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Acute promyelocytic leukaemia long-term survivors: higher fatigue and greater overall symptom burden
  1. Kathrin Sommer1,
  2. Marco Vignetti1,
  3. Francesco Cottone1,
  4. Massimo Breccia2,
  5. Ombretta Annibali3,
  6. Mario Luppi4,
  7. Tamara Intermesoli5,
  8. Erika Borlenghi6,
  9. Paola Carluccio7,
  10. Francesco Rodeghiero8,
  11. Francesco Fabbiano9,
  12. Claudio Romani10,
  13. Marco Sborgia11,
  14. Bruno Martino12,
  15. Monica Crugnola13 and
  16. Fabio Efficace1
  1. 1 Data Center and Health Outcomes Research Unit, Italian Group for Adult Hematologic Diseases (GIMEMA), Roma, Italy
  2. 2 Department of Cellular Biotechnologies and Hematology, Sapienza University of Rome, Roma, Italy
  3. 3 Hematology and Stem Cell Transplantation Unit, Campus Bio-Medico University, Roma, Italy
  4. 4 Department of Medical and Surgical Sciences, Section of Hematology, Azienda Ospedaliero-Universitaria Policlinico, University of Modena and Reggio Emilia, Modena, Italy
  5. 5 Hematology and BMT Unit, ASST Papa Giovanni XXIII, Bergamo, Italy
  6. 6 Department of Hematology, ASST Spedali Civili, Brescia, Italy
  7. 7 Hematology Section, Department of Emergency and Organ Transplantation (DETO), University of Bari, Bari, Italy
  8. 8 Hematology Project Foundation, Department of Hematology, San Bortolo Hospital, Vicenza, Italy
  9. 9 Division of Hematology and Bone Marrow Transplantation, Ospedali Riuniti Villa Sofia - Cervello, Palermo, Italy
  10. 10 UO Ematologia e Centro TMO, Ospedale Armando Businco, Cagliari, Italy
  11. 11 Department of Hematology, Bone Marrow Transplant Center, Pescara, Italy
  12. 12 Hematology Unit, Azienda Ospedaliera Bianchi-Melacrino-Morelli, Reggio Calabria, Italy
  13. 13 Hematology, Parma University, Parma, Italy
  1. Correspondence to Dr Fabio Efficace, Data Center and Health Outcomes Research Unit, Italian Group for Adult Hematologic Diseases (GIMEMA), Roma, Italy; f.efficace{at}


Objective We aimed to investigate the association of fatigue with severity of other key cancer symptoms, as well as symptom interference with daily activities and outlook on life, in long-term survivors of acute promyelocytic leukaemia (APL).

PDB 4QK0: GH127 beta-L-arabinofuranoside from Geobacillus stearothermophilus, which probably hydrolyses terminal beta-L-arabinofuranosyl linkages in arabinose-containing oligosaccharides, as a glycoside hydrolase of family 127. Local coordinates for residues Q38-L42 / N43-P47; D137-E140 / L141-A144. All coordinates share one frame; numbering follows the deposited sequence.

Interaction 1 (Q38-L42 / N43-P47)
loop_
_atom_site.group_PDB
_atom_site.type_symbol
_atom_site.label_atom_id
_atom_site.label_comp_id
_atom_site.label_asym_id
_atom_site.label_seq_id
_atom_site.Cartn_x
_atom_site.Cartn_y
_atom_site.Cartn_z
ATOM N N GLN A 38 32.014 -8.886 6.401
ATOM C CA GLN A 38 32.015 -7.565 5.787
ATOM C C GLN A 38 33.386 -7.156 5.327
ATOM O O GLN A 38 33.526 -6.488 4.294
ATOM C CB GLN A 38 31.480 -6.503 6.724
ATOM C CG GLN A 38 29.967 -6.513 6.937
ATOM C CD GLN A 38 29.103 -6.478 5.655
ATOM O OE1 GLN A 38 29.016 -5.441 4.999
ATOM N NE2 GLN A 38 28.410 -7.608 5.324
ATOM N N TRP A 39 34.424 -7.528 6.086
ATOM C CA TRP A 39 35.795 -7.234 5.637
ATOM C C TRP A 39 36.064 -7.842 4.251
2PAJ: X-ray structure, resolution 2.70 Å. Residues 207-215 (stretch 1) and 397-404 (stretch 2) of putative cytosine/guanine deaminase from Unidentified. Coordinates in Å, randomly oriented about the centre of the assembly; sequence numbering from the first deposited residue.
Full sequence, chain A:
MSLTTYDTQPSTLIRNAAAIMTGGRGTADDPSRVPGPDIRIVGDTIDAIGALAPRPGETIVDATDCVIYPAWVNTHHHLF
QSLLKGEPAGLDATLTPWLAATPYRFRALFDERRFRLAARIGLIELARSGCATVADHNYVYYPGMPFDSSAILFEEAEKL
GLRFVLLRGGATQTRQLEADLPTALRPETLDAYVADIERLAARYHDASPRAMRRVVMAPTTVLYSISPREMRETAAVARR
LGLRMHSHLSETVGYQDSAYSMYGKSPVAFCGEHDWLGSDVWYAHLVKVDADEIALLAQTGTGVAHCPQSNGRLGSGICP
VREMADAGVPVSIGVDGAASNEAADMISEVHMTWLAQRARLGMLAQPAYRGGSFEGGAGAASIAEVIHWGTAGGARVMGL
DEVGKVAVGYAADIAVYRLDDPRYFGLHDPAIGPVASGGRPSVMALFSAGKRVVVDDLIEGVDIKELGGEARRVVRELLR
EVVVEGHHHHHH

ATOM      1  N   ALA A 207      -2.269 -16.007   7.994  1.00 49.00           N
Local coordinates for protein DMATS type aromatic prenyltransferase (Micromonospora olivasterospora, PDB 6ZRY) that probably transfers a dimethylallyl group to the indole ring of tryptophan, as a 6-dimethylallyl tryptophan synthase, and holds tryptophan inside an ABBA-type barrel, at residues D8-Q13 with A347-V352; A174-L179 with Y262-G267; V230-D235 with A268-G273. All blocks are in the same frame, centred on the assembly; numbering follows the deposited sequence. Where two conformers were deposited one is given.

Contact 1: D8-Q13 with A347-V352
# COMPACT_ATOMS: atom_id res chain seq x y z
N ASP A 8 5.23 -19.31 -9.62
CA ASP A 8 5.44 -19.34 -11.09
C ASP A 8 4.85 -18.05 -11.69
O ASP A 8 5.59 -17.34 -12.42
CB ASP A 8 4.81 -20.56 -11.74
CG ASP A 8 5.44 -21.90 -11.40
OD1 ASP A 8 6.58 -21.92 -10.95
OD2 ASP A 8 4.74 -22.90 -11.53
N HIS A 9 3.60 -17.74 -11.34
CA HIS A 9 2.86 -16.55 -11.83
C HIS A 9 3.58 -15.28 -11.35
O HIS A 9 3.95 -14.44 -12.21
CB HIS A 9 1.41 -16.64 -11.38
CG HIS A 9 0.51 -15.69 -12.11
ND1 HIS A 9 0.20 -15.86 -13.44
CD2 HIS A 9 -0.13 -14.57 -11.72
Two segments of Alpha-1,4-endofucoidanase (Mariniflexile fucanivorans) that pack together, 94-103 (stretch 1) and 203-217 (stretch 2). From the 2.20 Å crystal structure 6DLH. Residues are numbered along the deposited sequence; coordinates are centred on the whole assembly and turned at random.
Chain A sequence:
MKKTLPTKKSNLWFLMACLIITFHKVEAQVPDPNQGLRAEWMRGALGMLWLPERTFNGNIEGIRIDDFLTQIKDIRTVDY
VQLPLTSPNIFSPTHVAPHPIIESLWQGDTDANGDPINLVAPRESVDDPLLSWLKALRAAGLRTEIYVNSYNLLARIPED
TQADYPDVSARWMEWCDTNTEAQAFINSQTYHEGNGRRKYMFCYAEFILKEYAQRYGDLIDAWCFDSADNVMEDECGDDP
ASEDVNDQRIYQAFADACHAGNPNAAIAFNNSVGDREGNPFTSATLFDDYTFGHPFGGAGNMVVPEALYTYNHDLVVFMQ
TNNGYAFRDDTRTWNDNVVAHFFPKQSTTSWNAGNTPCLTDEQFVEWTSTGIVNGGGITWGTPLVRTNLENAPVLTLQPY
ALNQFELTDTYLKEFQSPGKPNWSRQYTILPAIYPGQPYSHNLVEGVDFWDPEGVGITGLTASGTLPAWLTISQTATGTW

Methods The study sample consisted of APL survivors (n=244), with a median time from diagnosis of 14.3 years (IQR=11.1–16.9 years), previously enrolled in a long-term follow-up study. Symptom severity and symptom interference were assessed using the well-validated MD Anderson Symptom Inventory (MDASI). Fatigue was evaluated with the Functional Assessment of Chronic Illness Therapy-Fatigue questionnaire.

Results Higher fatigue burden was associated with increased affective symptoms, memory problems, drowsiness, sleep disturbances, shortness of breath and pain. Higher levels of fatigue were also associated with higher scores across all interference items of the MDASI. Overall, symptoms interfered most with mood, but among APL survivors with high levels of fatigue, symptoms interfered most with enjoyment of life. Multivariable regression analysis confirmed the independent association between fatigue and all symptom severity items of the MDASI.

Conclusions The current findings show that long-term APL survivors who report higher fatigue also experience a greater overall symptom burden and a substantial impact on performance of daily activities. Further studies are needed to examine whether interventions aimed at reducing fatigue could also reduce overall symptom burden.

  • leukaemia
  • fatigue
  • quality of life
  • survivorship

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  • Contributors FE and FC contributed to the design of the research study. FC and KS performed the analysis. KS prepared the first draft of the manuscript. KS, MV, FC, MB, OA, ML, TI, EB, PC, FR, FF, CR, MS, BM, MC and FE were involved in the interpretation of the results and have approved the final submitted version of the manuscript.

  • Funding The authors have not declared a specific grant for this research from any funding agency in the public, commercial or not-for-profit sectors.

  • Competing interests The following authors declare competing interests unrelated to this work: FE: consultancy for Amgen, Bristol Myers Squibb, Orsenix, and Takeda, and research grants (to his institution) from Amgen. FR: advisory board/speakers’ bureau for Amgen, Novartis and Argenx. MC: Novartis and Incyte. MB: honoraria by Novartis, Incyte, Pfizer and Celgene. ML: advisory board for Novartis, Gilead Sci, MSD, Jazz, Sanofi, Daiichi Sankyo and AbbVie, and travel grant (Gilead Sci). EB: consultancy for Amgen and Celgene. MV: personal fees from Jazz Healthcare Italy, Amgen, Millennium Pharmaceuticals, Celgene, Janssen, Novartis and Incyte.

  • Provenance and peer review Not commissioned; externally peer reviewed.

  • Supplemental material This content has been supplied by the author(s). It has not been vetted by BMJ Publishing Group Limited (BMJ) and may not have been peer-reviewed. Any opinions or recommendations discussed are solely those of the author(s) and are not endorsed by BMJ. BMJ disclaims all liability and responsibility arising from any reliance placed on the content. Where the content includes any translated material, BMJ does not warrant the accuracy and reliability of the translations (including but not limited to local regulations, clinical guidelines, terminology, drug names and drug dosages), and is not responsible for any error and/or omissions arising from translation and adaptation or otherwise.